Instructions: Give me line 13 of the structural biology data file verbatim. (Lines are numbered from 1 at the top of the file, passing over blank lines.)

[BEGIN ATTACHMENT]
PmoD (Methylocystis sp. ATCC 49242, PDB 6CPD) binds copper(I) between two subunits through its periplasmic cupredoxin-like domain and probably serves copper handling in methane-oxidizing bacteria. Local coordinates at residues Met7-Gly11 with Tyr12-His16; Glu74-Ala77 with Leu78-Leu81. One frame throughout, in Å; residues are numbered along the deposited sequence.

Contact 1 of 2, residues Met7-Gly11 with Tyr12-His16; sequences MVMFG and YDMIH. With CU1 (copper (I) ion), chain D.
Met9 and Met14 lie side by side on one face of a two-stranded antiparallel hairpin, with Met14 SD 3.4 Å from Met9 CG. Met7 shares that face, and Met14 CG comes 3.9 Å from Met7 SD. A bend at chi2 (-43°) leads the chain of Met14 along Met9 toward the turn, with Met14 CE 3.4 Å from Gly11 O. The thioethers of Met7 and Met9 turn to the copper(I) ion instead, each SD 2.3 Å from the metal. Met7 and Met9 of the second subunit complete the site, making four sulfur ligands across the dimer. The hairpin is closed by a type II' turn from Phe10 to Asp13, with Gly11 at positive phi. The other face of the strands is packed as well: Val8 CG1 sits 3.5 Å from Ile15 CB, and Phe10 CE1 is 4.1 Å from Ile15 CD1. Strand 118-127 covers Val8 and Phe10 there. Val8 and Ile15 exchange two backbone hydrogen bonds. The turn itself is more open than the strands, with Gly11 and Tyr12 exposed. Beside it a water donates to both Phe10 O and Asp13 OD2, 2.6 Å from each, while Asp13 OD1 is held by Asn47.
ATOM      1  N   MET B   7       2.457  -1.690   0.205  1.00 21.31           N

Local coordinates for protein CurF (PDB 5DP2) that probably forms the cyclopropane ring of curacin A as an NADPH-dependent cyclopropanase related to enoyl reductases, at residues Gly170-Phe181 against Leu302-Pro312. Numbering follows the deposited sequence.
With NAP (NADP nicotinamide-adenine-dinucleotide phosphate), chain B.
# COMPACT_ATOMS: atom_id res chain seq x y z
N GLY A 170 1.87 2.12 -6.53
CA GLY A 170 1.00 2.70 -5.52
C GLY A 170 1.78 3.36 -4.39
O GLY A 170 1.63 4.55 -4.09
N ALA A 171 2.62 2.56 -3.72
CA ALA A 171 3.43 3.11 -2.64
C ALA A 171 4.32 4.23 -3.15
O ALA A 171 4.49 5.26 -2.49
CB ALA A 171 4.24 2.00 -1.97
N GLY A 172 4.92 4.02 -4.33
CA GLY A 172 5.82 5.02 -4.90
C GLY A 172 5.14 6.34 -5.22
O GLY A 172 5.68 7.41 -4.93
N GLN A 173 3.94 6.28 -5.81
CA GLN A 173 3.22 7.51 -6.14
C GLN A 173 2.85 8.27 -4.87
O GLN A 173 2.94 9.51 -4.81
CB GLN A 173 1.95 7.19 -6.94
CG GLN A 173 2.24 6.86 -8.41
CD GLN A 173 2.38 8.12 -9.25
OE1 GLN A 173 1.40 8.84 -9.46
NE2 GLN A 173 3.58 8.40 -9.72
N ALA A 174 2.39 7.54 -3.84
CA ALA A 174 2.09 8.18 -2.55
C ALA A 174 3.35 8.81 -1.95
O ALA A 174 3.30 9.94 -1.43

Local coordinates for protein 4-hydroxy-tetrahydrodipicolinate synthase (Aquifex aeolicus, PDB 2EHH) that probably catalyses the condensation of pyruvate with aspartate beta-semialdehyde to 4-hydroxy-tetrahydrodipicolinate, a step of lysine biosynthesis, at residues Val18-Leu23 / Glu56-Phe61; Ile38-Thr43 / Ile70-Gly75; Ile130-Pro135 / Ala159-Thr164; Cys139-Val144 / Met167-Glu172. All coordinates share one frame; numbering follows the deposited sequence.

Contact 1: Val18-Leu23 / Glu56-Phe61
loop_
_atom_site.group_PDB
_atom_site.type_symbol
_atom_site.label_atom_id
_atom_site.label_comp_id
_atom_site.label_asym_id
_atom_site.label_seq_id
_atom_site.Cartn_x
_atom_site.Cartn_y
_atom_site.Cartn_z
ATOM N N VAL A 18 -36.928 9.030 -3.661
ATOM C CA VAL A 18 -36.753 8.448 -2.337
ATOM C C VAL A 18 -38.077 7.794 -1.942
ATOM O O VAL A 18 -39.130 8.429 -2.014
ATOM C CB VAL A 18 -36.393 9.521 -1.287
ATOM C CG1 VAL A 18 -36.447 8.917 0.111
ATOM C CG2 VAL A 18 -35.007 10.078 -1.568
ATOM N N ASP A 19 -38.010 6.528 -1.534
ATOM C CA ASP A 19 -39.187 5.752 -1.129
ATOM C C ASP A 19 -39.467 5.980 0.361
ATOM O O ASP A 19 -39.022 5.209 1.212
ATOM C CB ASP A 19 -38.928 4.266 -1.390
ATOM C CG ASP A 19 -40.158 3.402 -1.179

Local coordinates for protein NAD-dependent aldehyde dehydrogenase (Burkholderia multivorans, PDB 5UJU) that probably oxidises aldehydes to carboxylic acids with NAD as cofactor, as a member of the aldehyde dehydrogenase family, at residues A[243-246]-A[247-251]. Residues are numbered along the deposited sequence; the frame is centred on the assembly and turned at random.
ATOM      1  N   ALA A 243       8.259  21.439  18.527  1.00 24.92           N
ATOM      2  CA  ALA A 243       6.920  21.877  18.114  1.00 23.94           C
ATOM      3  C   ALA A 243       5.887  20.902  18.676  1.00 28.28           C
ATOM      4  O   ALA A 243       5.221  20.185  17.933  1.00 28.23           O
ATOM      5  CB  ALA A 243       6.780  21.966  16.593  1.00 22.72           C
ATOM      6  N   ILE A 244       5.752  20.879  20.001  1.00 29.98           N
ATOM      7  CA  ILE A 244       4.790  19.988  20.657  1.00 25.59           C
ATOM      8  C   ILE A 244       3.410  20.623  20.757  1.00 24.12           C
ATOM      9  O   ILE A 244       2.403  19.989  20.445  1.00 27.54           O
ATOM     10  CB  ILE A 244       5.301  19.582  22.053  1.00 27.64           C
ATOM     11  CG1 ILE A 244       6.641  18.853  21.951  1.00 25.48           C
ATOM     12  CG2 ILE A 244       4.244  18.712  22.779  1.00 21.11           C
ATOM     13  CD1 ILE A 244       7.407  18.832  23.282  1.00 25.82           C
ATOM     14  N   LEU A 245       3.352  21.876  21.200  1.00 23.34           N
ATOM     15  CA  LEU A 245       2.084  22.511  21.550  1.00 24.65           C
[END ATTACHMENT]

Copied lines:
CA ALA A 171 3.43 3.11 -2.64